TSN: You returned for the second round of the playoffs and made a good run with Winnipeg. How long did it take to get over the loss in the championship series against Seattle?

Benson: "It's pretty tough. You play all season to win the championship and for you to end right at the final stage there, it's really tough. Such a great group of guys and that's going to be your last time with that exact group. I don't know if I’m even over it yet. It's over now, but it's tough to sweep under the rug." 

TSN: What did you take from the playoff run? 

Benson: "Playing Moose Jaw and Saskatoon, they're both good teams. Moose Jaw gave us a really good run there. They were up 2-1 on us and we came back. When we got to Seattle, they're just a powerhouse team. They got goaltending. They got high-end D. They got high-end forwards. We did a great job of competing with them. Everyone on our team competed and gave everything they had, and you look at a couple of those games, they could've gone either way. I'm proud of our group and the way we battled."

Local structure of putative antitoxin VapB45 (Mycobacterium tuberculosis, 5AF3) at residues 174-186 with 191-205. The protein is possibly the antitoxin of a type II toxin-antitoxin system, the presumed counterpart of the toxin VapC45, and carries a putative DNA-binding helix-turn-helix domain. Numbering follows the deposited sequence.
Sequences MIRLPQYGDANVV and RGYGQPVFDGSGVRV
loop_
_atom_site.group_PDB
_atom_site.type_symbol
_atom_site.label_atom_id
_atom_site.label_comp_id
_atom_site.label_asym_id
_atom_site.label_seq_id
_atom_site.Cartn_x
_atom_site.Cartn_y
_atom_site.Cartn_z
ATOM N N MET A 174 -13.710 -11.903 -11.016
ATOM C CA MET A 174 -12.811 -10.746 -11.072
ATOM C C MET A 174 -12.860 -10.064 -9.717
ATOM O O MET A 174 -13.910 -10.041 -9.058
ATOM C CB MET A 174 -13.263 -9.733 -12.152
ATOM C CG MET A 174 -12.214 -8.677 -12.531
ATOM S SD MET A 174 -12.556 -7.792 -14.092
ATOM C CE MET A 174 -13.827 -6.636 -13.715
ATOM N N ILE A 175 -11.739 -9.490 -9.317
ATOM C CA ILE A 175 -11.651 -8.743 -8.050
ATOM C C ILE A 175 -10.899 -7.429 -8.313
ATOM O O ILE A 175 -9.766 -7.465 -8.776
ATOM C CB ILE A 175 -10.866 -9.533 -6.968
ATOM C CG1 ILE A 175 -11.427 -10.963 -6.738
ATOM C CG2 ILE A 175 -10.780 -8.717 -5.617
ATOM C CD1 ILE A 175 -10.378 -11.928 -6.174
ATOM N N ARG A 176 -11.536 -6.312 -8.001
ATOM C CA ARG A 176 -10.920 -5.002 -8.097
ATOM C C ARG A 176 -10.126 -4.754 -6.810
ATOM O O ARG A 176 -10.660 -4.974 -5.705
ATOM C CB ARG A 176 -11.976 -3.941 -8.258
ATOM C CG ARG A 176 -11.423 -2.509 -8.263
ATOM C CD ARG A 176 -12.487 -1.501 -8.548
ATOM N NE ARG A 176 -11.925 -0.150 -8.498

TSN: What excites you the most about the Scouting Combine? 

Benson: "You grow up hearing about it, so everything. Meeting with teams and doing the exercises, all of that is kind of cool. And meeting the players too. Meeting some guys I don't know and meeting guys that I haven't seen in a year. The whole thing is super awesome."

TSN: What is the key to making a good impression in interviews? 

Benson: "Showing confidence. Going in there with your chin up and showing them that you're there to make a good impression and you're confident about everything you're saying."